Monday, April 30, 2007


Alex Tabarrok nails it. Which is the correct unit to evaluate the welfare gains of trade? The nation or the world? Economist- says Alex - tend to answer that the nation is the relevant unit and forget that the geographical criteria is just one among many to aggregate individuals. Perfect.

Spatial Econometrics Conference 2007


New Economy Geography Textbooks

  • Krugman, Venables and Fujita. The Spatial Economy: It a great book, so people say. Unfortunately I can not understand it. File under "books that I pretend to have read".
  • Fujita and Thisse. Economics of Agglomeration: Easier than Spatial Economy, but still too technical for my limited mathematical skills. Also, it is not really comprehensive and it doesn't cover the NEG empirical issues.
  • Baldwin et al. Economic Geography and Public Policy: Impressive book. They simplify New Economic Geography models, making them tractable and able to shed lights on public policy issues.
  • Brakman et al. An Introduction to Geographical Economics: Perfect. Not too demanding, not too simple. Comprehensive, it elegantly covers theory and empirics of NEG. It should be the first step to anyone interested in New Economic Geography. Highly recommended.

Sunday, April 29, 2007

Knowledge and the Wealth of the Nations

The title of the book is misleading. I would suggest: "How and why Paul Romer saved Economics" or "Paul Romer, the new Adam Smith"...This would reflect the general tone of the book. The book is, in fact, a history of recent Economic Thought on Growth, but David Warsh tries to convince the reader that everything before Romer was just a sketch of his 1990 and 1996 papers. Anyway, it worths reading: lots of gossips and an a quite comprehensive view of the recent debates about the theory of economic growth.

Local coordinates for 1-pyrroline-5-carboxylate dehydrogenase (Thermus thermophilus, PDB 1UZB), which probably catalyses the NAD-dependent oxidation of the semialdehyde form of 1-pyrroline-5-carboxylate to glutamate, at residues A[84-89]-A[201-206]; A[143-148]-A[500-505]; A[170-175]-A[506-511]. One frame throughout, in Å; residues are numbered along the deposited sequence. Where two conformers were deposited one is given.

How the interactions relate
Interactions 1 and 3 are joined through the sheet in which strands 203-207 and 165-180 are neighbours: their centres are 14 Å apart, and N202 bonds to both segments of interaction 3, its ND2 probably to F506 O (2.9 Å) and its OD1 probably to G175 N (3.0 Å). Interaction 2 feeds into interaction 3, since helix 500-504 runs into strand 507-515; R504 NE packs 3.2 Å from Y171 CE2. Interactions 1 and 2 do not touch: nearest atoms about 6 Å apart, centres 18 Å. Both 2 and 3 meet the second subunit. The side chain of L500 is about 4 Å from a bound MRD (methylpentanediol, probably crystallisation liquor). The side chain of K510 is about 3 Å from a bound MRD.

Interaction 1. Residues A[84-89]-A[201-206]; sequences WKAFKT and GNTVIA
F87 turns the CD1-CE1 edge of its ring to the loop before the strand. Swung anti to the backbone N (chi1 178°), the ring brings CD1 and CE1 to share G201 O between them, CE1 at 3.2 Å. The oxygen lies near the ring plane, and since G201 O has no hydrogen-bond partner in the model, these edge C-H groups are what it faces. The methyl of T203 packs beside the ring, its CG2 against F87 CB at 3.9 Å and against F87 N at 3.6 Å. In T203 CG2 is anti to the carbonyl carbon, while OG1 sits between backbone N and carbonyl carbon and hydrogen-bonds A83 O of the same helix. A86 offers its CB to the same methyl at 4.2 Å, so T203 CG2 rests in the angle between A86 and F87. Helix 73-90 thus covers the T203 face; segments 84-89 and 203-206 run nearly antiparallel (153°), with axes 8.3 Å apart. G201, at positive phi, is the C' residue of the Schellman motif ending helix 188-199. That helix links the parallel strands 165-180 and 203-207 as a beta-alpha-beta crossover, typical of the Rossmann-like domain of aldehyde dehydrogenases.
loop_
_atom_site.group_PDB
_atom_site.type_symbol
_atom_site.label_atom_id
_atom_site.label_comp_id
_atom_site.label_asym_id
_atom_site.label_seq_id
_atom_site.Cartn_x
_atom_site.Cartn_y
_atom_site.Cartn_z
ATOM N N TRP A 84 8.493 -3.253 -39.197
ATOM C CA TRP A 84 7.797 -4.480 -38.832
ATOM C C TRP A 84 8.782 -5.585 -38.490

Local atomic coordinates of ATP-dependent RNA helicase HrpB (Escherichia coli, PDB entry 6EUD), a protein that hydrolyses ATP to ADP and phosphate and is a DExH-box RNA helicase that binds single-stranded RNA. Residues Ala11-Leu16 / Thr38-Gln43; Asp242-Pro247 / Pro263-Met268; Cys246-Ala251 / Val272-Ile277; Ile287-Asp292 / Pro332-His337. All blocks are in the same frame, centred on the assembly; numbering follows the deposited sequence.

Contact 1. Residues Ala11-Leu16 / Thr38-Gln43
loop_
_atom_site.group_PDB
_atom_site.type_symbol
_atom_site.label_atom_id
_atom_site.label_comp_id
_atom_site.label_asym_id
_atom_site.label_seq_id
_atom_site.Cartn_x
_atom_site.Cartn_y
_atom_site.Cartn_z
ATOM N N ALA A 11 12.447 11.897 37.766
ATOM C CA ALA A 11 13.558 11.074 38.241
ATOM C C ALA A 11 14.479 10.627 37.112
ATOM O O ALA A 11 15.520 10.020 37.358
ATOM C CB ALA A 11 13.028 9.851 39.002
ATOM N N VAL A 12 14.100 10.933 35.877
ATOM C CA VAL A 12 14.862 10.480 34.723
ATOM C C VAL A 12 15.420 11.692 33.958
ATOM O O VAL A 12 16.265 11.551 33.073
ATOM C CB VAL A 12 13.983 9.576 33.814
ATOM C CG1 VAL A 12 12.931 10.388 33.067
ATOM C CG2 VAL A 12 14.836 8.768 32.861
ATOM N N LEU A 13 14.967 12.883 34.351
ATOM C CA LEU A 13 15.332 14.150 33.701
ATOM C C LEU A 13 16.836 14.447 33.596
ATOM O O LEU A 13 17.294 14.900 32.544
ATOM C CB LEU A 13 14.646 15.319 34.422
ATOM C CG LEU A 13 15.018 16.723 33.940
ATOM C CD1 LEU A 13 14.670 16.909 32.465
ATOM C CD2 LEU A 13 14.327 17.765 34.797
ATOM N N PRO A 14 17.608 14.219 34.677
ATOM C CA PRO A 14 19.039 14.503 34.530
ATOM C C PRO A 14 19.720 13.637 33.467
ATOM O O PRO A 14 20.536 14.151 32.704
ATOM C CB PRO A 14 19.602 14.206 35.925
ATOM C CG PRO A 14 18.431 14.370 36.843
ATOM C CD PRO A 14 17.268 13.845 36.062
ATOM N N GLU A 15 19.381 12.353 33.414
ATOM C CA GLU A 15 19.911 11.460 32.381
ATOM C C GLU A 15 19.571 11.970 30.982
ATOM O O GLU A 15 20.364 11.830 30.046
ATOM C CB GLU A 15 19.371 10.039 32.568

Saturday, April 28, 2007

Why did Lula win?

"It is the economy, companheiro!": an empirical analysis of Lula’s re-election based on municipal data
André Carraro – UFPel
Ari Francisco de Araújo Junior- IBMEC/MG
Otávio Menezes Damé – UFPel
Leonardo Monteiro Monasterio – UFPel
Cláudio Djissey Shikida – IBMEC/MG
Comments are welcome! (a Portuguese version of the paper is available here).
UPDATE: The English version has been removed due to restrictions imposed by the journal that we submitted the paper. Sorry.

Applied Economics of Happiness in Four Steps

Step 1 - Watch this Herman Düne clip;
Step 2 - Listen to Jeffrey Sachs' third Reith Lecture (do not listen to the questions);
Step 3- Watch this clip (it is the same as #1, but this is the "in progress" version, with green men moving around);
Step 4- There is no step 4.

A Coasean Transaction

A picture supposedly taken in Rio de Janeiro. It says something like this:
"Dear thief, I would like to ask you to sell me the goods that are you are going to steal from me.
Buying it legally on the market is too expensive, and I've heard that you sell my goods for cheap prices. I promise secrecy, because I do not want to be arrested for buying stolen goods.
PS: Please, do not steal this banner."

Friday, April 27, 2007

An Economist in Paradise

Fazeer Sheik Rahim's blog is one of the best Economics blogs around. Unfortunately, it is not popular and he doesn't update it frequently.

Why do I blog?

A friend asked me why do I blog. I could give him several explanations, but the real reason is structured procrastination. My next research task is really boring: check the shape files of Brazilian counties from 1872 to 2000. A pain in the a**. Therefore I create new tasks to postpone this one. I procrastinate and, at the same time, I fell productive.
It is not the best productivity method, but it works.

Thursday, April 26, 2007

Cliometrics at LSE

Fêlipe Tâmega Fernandes e Neil Cummings, graduate students at the LSE Department of Economic History, organize a seminar on Cliometrics. On May 25th I am going to present the results of the research that I am doing with Eustáquio Reis (IPEA) about location in Brazil (1872-1920).